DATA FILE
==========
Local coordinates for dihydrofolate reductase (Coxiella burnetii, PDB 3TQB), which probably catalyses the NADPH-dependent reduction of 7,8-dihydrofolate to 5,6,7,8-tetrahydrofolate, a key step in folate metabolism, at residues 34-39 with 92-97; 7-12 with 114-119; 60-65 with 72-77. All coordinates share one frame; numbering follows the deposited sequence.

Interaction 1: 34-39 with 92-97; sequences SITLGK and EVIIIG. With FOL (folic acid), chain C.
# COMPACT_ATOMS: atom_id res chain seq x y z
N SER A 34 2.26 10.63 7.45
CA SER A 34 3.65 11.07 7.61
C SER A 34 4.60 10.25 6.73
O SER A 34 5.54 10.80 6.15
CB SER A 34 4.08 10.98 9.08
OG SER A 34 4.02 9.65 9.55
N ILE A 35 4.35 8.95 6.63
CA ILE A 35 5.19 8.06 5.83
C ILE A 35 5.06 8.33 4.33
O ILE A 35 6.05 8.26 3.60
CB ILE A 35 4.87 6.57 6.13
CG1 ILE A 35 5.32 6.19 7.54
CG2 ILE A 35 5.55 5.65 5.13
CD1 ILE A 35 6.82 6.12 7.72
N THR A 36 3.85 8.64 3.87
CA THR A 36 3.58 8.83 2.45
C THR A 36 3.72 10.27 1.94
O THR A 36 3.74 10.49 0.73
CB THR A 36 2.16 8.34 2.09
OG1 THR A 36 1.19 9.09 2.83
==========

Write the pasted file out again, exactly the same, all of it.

Local coordinates for dihydrofolate reductase (Coxiella burnetii, PDB 3TQB), which probably catalyses the NADPH-dependent reduction of 7,8-dihydrofolate to 5,6,7,8-tetrahydrofolate, a key step in folate metabolism, at residues 34-39 with 92-97; 7-12 with 114-119; 60-65 with 72-77. All coordinates share one frame; numbering follows the deposited sequence.

Interaction 1: 34-39 with 92-97; sequences SITLGK and EVIIIG. With FOL (folic acid), chain C.
# COMPACT_ATOMS: atom_id res chain seq x y z
N SER A 34 2.26 10.63 7.45
CA SER A 34 3.65 11.07 7.61
C SER A 34 4.60 10.25 6.73
O SER A 34 5.54 10.80 6.15
CB SER A 34 4.08 10.98 9.08
OG SER A 34 4.02 9.65 9.55
N ILE A 35 4.35 8.95 6.63
CA ILE A 35 5.19 8.06 5.83
C ILE A 35 5.06 8.33 4.33
O ILE A 35 6.05 8.26 3.60
CB ILE A 35 4.87 6.57 6.13
CG1 ILE A 35 5.32 6.19 7.54
CG2 ILE A 35 5.55 5.65 5.13
CD1 ILE A 35 6.82 6.12 7.72
N THR A 36 3.85 8.64 3.87
CA THR A 36 3.58 8.83 2.45
C THR A 36 3.72 10.27 1.94
O THR A 36 3.74 10.49 0.73
CB THR A 36 2.16 8.34 2.09
OG1 THR A 36 1.19 9.09 2.83